This website is an interactive academic
tool for CEA-UNH course:
Gay Paris:
Culture, Society, & Urban Sexual Identity

CEA GlobalCampus | Spring 2009
UNH Course Code: GEN230
Credits: 3 | Location: Paris, France

Wednesday, February 18, 2009

Nightwood Chapter 3 | Night Watch

Chapter Summary

The chapter opens with a description of Nora and her salon in America. Nora and Robin both attend the Denckman circus in 1923 and meet each other there. They leave together and Robin follows Nora home and they stay in the United States for a time and then travel the cities of Europe together, eventually arriving in Paris and staying. Robin buys an apartment on the rue du Cherche-Midi. Their existence there is tortured by their unsustainable, violent love. Robin's nights are spent wandering the streets, cafés and bars of Paris. Nora's nights are tormented by her lover severed from her. One night, Nora stands at the window of their apartment and sees the silhouette of her lover with another woman, cowering - this sight a major breach in their relationship.

How would you describe Nora? What passages specifically would you choose to illustrate how you imagine her?

"those who love a city, in its profoundest sense, become the shame of that city, the détraques": (p. 47) deranged people

The Seventh-day Adventist Church (p. 47): observes its Sabbath on Saturday, the original seventh day of the Judeo-Christian week.

There was no ignominy in her: (p. 48) disgrace, dishonor.

On the rue du Cherche-Midi, did you find the, "fountain figure, a tall granite woman bending forward with lifted head, one hand held over the pelvic round as if to warn a child who goes incautiously."? (p. 50)


  1. "The world and history were to Nora like a ship in a bottle; shw herself was outside and unidentified, endlessly embroiled in a preocupation without a problem" (pg. 48). I think this passage describes an interesting aspect of Nora, which is her "aloofness" from the world. She seems to be untouched by everyday issues floating in her surroundings. Instead she creates her own colors, sounds, worries (world)...and Robin.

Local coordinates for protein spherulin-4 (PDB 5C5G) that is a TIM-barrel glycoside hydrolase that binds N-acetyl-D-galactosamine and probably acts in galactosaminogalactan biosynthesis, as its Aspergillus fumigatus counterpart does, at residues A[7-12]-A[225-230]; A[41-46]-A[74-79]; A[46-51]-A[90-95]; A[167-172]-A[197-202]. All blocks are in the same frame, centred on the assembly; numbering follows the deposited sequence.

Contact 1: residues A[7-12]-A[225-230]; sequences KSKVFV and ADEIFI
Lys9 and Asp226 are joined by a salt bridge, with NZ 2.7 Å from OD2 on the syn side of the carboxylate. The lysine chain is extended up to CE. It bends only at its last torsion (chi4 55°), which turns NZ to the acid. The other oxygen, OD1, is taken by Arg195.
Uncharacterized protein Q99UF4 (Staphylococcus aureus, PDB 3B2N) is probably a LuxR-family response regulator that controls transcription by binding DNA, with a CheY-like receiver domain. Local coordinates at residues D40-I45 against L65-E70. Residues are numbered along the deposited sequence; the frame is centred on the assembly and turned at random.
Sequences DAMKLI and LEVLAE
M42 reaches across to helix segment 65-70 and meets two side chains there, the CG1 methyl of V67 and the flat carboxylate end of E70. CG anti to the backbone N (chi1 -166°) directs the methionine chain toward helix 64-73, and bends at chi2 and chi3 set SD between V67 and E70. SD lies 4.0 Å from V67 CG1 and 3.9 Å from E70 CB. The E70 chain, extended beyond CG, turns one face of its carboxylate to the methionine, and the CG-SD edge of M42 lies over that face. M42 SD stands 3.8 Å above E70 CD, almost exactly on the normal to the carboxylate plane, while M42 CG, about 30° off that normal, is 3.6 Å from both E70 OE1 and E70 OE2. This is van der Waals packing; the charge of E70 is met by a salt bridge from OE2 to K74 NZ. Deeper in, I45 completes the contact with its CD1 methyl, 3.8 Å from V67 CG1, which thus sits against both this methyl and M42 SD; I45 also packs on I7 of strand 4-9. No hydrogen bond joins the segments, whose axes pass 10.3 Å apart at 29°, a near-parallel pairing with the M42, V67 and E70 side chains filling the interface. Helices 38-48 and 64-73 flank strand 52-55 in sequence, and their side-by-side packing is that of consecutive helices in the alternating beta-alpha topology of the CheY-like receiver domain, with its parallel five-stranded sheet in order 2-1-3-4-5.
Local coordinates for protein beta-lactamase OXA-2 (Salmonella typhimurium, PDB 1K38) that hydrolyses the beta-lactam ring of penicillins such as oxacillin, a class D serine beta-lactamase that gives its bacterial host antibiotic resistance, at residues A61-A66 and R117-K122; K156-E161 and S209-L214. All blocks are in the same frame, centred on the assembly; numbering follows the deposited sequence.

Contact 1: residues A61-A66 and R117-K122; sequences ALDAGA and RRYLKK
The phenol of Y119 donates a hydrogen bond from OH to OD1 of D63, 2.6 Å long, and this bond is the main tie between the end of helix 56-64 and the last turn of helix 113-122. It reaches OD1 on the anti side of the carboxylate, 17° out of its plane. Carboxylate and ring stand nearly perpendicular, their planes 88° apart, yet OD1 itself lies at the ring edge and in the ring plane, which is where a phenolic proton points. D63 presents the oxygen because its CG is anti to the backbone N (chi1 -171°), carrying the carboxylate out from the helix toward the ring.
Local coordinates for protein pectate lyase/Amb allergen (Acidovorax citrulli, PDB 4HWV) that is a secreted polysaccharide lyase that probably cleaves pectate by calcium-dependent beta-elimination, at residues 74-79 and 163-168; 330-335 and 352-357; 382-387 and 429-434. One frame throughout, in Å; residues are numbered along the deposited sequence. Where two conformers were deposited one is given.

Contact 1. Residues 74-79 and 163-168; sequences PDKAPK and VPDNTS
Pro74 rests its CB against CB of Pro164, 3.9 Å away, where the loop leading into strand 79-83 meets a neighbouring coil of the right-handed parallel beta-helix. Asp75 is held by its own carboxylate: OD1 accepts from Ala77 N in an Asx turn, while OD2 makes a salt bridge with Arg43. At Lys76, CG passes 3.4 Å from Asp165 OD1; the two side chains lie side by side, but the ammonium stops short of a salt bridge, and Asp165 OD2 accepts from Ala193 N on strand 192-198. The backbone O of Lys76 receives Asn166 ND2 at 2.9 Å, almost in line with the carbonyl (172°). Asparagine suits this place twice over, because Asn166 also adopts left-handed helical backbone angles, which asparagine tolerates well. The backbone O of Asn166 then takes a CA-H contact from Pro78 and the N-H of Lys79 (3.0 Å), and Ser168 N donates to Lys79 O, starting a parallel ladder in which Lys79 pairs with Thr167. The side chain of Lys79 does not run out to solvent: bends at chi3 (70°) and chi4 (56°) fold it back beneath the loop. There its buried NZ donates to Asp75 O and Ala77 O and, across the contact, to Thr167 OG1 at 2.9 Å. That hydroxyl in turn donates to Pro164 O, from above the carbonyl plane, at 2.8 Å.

Can somebody help me with this passage?, I am not sure what it means (especially the last part): "Wandering people the world over found her profitable in that she could be sold for a price forever, for she carried her betrayal oney in her own pocket"(pg 47)

  2. beautiful passage and indeed tricky.

    anyone else have ideas? (if not, i promise to add more giuliana)...

  3. "....for she carried her betrayal money in her own pocket." I think that may means that people took advantage of Nora's kindness, but did not repay her, either in kind acts or in money. Her betrayal money possibly refers to the payment she receives for her deeds, but not necessarily monetary payment. The use of the word betrayal could signify the fact that she was under appreciated, or under paid, for her services, and that she carries this with her in her pocket could signify that she never forgets her injustices. Also, since she carries it in her pocket, perhaps this means it is visible to others and so people continually take advantage of her.

    I think this is what it means not only based on the explicit words of the quote, but also based on the information at the beginning of the chapter about how Nora's salon is a salon for paupers. Also because the chapter after this quote outlines Robin's tendency to abandon Nora, and Nora's subservience to such abandonment.